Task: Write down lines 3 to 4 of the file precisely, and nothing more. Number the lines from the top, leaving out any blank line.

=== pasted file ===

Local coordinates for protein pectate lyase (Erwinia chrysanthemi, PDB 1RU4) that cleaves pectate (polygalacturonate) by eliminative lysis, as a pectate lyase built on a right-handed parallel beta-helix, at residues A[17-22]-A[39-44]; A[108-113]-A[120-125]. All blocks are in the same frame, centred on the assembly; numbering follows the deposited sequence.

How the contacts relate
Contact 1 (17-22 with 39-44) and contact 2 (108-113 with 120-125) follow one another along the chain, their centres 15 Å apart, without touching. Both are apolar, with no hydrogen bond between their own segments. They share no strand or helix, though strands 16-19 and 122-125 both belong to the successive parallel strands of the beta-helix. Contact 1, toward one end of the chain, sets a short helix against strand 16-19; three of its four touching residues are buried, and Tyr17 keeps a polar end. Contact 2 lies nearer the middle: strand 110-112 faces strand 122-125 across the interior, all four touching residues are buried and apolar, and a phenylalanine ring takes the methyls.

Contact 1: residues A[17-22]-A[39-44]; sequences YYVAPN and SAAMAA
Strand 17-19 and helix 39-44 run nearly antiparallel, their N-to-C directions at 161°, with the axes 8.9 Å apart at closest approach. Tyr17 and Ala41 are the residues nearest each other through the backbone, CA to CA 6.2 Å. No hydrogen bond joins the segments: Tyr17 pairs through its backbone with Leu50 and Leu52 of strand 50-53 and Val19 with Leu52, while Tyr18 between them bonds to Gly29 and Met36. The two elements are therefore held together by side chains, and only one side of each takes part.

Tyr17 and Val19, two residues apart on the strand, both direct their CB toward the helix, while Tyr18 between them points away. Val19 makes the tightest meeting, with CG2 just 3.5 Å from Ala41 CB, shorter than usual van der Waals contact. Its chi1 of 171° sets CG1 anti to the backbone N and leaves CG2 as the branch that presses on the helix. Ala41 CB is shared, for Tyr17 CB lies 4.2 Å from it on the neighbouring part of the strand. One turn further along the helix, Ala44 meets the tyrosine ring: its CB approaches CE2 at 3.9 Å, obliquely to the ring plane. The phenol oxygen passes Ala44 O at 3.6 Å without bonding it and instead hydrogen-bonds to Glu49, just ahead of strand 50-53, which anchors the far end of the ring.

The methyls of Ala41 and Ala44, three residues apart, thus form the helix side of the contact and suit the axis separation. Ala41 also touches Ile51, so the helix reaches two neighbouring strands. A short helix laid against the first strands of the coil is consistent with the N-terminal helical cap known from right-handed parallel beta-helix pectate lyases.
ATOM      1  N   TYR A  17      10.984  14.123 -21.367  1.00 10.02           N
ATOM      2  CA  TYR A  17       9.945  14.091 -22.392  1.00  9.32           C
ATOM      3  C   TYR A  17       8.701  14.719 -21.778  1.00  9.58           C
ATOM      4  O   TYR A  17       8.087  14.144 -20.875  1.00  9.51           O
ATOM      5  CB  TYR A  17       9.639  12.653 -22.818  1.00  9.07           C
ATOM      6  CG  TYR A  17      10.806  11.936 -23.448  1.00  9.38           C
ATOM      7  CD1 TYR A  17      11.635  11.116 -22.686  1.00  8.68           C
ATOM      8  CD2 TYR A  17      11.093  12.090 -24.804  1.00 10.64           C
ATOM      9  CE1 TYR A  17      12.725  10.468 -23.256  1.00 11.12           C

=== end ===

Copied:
Contact 1 (17-22 with 39-44) and contact 2 (108-113 with 120-125) follow one another along the chain, their centres 15 Å apart, without touching. Both are apolar, with no hydrogen bond between their own segments. They share no strand or helix, though strands 16-19 and 122-125 both belong to the successive parallel strands of the beta-helix. Contact 1, toward one end of the chain, sets a short helix against strand 16-19; three of its four touching residues are buried, and Tyr17 keeps a polar end. Contact 2 lies nearer the middle: strand 110-112 faces strand 122-125 across the interior, all four touching residues are buried and apolar, and a phenylalanine ring takes the methyls.

Contact 1: residues A[17-22]-A[39-44]; sequences YYVAPN and SAAMAA